Save the date: Sustainability Camp
We will be offering our third Sustainability Camp at UMass Dartmouth this coming July 12-16. This year's camp will focus on building a sustainable school. Offered for middle school students, the camp costs $80, with scholarships available. Click here for more information and to register.
NewsletterSpring Sustainability Newsletter Launched
We're proud to announce that the spring newsletter has been published! Check it out to learn about the imminent launch of our Sustainability Assessment and Climate Action Plan, find out about our plans to turn the long-neglected UMass Dartmouth Forest into a living classroom, get updates on numerous campus sustainability proejcts, and find out about our growing Green Navigator program. Download the newsletter PDF here.

City of New Bedford's Energy Office seeking interns

The Office promotes sustainability activities within city government as will all other sectors. Activities include energy efficiency and renewable energy programs, waste reduction, green buildings, alternative fuels, efficient transportation, recycling, water conservation, and other areas designed to reduce the environmental impacts of city activities and operations. The team works to develop policies and guidance, as well as identify and implement appropriate projects that will facilitate meeting short and long-range goals and targets, particularly the climate and energy goals established by the Mayor's Office. Contact Scott.Durkee@NewBedford-MA.gov for more info.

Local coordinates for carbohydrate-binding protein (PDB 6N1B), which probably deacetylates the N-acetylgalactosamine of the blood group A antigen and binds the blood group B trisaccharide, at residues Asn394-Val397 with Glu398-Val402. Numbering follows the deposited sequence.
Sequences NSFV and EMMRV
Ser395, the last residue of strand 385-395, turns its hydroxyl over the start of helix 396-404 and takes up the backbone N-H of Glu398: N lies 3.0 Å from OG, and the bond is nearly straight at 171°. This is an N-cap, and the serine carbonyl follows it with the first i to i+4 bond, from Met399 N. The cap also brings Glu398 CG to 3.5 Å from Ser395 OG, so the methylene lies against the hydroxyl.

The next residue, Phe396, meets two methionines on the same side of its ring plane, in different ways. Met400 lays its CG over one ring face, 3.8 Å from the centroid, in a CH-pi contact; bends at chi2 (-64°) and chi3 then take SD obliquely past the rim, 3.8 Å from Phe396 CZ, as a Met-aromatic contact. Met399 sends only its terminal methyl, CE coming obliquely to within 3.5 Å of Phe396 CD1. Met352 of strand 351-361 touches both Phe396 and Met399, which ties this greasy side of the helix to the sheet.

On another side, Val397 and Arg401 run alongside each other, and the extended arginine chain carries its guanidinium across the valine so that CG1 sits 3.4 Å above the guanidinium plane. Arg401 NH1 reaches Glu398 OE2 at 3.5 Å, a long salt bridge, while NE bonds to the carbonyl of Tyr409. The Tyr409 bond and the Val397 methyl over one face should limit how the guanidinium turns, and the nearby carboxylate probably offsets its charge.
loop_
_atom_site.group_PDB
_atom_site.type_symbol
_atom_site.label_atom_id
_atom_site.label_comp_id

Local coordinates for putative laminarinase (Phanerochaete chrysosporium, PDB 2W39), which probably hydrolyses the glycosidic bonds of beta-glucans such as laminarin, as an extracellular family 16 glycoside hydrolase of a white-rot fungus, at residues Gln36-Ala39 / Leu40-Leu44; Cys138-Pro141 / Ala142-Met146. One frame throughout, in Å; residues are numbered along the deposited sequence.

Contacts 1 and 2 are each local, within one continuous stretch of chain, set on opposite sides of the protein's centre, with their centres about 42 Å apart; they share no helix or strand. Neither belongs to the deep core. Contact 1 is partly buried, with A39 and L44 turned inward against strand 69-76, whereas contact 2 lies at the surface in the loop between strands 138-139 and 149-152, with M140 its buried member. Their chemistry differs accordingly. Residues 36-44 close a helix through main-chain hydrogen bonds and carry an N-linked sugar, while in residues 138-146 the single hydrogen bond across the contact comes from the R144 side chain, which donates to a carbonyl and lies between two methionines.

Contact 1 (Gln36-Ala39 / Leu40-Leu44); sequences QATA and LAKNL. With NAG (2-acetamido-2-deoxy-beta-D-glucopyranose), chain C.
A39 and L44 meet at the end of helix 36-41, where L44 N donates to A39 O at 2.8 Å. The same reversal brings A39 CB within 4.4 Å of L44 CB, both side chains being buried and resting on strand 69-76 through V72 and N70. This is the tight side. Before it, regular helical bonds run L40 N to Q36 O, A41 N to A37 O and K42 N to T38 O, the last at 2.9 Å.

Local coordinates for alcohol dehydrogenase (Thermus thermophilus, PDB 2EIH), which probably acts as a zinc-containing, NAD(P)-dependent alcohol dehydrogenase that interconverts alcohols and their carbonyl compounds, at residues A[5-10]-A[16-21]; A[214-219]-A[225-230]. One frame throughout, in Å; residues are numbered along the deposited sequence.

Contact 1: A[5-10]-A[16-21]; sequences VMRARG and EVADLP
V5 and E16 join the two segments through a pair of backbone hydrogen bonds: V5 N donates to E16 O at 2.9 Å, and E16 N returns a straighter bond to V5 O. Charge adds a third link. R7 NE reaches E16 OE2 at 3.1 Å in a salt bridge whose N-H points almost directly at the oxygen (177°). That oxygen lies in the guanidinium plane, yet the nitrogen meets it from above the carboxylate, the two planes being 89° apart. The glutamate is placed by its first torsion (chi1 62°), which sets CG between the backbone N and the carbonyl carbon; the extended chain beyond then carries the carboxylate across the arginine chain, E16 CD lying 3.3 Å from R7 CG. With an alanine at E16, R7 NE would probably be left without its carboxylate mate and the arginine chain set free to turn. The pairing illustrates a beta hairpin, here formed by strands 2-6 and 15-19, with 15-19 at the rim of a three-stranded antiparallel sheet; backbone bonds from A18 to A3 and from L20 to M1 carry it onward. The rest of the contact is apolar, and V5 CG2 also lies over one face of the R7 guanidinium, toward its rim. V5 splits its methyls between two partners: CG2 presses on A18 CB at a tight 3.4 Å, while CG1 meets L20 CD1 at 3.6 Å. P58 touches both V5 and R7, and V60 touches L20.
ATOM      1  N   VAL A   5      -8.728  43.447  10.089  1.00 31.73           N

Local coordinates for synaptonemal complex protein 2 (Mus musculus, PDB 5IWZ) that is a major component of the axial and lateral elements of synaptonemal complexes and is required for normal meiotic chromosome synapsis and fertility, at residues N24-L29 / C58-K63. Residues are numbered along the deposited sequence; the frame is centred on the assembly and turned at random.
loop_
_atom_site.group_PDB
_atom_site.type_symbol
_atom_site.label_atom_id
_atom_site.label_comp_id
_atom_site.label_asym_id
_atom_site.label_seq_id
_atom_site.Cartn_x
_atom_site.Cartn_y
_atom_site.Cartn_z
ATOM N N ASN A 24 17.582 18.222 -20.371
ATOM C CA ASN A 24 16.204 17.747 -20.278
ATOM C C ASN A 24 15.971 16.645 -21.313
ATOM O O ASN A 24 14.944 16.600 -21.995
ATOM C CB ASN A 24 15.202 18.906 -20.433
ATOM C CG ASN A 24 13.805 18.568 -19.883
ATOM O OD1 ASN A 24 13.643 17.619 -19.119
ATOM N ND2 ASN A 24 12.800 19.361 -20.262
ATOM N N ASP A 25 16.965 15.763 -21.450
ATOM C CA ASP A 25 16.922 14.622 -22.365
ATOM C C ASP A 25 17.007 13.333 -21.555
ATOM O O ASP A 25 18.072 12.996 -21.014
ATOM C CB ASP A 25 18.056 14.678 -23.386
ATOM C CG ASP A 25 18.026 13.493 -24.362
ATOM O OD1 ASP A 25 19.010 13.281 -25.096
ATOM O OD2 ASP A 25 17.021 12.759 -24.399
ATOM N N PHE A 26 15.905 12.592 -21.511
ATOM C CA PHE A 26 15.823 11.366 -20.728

CSASign up for your local "CSA"
As New England eases its way into spring with its ususal fits and starts, it's time to start thinking about joing a CSA (Community Supported Agriculture). CSA is a prepaid subscription to a farm's produce for the season. Most CSAs give shareholders a weekly supply of veggies, herbs, fruits and sometimes even eggs and meat. You know it's fresh and you get to meet the farm and people who grew your food! The prepaid CSA arrangements also makes it a source of financial security for the farmer. Find a list of CSAs here.